Medical marijuana patient struggles to get full-time job in Florida. What to know about your rights

TAMPA, Fla. (WFLA) — Medical marijuana is legal and popular in the Sunshine State. Right now, nearly 850,000 Floridians have an active medical marijuana card.

The state-issued card allows qualified patients to get treatment, but can they get a job? NewsNation affiliate WFLA-TV spoke to one patient about his uphill battle.

Steven Jenkins applied to be a security guard and was in the final stages of the process. The company asked him to take a drug test. Steven says he was honest and let them know he has a prescription for medical marijuana. That’s when he says he was eliminated, right on the spot.

So, can a company do that?

Medical marijuana dispensaries have popped up across the state. Nearly 850,000 Floridians rely on the medication for treatment. While it is available in Florida, it’s still illegal under federal law.

That friction is putting patients like Steven in a tough spot. Steven said he jumped through hoops to qualify for a card. But now, he can’t seem to get a good full-time job. He keeps getting disqualified and he thinks that’s wrong.

“I’m subject to jobs that don’t drug test, as a disabled veteran, and so I have to work at places like the gas station,” Steven said. “With somebody who is already struggling with depression, it doesn’t help the only thing you look forward to is your part-time job at the gas station.”

“I feel like the state of Florida should be writing legislation to protect people.”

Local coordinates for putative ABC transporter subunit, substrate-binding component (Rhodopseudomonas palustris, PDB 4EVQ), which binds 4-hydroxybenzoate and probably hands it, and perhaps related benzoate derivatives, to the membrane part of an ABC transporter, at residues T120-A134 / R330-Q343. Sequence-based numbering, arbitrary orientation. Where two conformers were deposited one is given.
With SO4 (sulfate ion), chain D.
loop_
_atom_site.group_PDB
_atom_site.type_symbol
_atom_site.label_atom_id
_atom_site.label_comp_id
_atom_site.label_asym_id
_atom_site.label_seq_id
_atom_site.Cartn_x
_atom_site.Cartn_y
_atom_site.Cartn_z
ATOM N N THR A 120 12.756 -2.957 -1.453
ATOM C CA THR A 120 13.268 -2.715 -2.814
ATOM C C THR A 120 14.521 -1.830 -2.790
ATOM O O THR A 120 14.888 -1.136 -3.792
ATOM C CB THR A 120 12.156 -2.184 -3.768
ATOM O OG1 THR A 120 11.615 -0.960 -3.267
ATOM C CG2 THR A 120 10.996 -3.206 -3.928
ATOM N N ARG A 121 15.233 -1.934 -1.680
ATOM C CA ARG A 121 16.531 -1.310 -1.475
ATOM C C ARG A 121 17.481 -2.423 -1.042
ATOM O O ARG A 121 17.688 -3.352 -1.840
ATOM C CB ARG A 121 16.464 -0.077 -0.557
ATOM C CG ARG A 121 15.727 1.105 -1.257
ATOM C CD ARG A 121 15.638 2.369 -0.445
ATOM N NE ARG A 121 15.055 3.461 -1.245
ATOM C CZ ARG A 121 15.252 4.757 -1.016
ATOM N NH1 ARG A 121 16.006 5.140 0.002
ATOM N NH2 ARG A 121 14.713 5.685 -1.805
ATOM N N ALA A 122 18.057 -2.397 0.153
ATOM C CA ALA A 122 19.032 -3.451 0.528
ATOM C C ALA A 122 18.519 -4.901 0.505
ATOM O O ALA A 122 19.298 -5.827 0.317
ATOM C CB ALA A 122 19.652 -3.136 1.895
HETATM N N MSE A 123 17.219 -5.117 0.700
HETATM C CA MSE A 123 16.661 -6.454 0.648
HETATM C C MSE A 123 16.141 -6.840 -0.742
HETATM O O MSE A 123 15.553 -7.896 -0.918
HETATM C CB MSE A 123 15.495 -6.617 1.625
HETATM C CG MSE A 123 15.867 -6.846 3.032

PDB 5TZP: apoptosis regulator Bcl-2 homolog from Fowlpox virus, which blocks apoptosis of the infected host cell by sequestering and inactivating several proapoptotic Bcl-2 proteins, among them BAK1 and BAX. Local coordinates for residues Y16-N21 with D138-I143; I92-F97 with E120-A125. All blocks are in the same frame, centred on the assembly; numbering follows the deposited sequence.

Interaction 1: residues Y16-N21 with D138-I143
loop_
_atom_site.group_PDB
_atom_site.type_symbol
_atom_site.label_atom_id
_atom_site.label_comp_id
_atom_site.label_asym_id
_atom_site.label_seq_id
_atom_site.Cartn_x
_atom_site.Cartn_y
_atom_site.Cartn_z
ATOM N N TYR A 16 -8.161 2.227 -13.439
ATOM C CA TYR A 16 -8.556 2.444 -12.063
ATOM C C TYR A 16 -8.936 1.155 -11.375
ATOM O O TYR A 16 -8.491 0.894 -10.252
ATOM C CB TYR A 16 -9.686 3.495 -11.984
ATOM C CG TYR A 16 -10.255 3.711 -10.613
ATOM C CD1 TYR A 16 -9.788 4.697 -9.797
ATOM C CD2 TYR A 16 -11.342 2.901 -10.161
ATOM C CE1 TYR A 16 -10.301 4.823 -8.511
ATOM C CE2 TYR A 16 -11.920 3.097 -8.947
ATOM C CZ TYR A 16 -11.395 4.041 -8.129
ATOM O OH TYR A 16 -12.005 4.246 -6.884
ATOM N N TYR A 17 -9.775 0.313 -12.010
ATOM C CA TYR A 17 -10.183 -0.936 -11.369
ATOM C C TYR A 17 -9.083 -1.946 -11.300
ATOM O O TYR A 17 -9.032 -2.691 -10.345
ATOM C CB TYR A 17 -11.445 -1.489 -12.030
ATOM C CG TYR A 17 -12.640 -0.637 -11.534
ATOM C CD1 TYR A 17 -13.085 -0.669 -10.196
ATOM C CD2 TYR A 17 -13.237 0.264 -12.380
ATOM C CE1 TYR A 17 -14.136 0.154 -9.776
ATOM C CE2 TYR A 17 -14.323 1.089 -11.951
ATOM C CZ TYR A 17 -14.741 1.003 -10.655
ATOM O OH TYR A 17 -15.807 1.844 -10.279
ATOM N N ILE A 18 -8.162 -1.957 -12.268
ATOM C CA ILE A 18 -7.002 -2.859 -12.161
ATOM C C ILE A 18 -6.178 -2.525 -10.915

WFLA asked employment attorney Terin Cremer if employers must accommodate workers who consume medical marijuana.

Cremer says companies can ban use at work to ensure you are not impaired on the job, but she says it’s risky to have an outright ban on smoking marijuana. The reason? The Americans with Disabilities Act, or ADA, which protects people with disabilities from discrimination.

“So, while federally medical marijuana is not recognized, as opposed to under the state of Florida, federally disabilities are recognized,” Cremer said. “Disabilities means things that you can see and oftentimes things that you cannot see.”

“An accommodation could be as simple as this person is permitted continue to use medical marijuana outside of the workplace,” Cremer added.

So, what recourse is there for Steven? Cremer says he should reach back out to the prospective employer, say he has a disability and that he is requesting a medical accommodation.

Additionally, Steven can turn to the EEOC and file a complaint, alleging discrimination.

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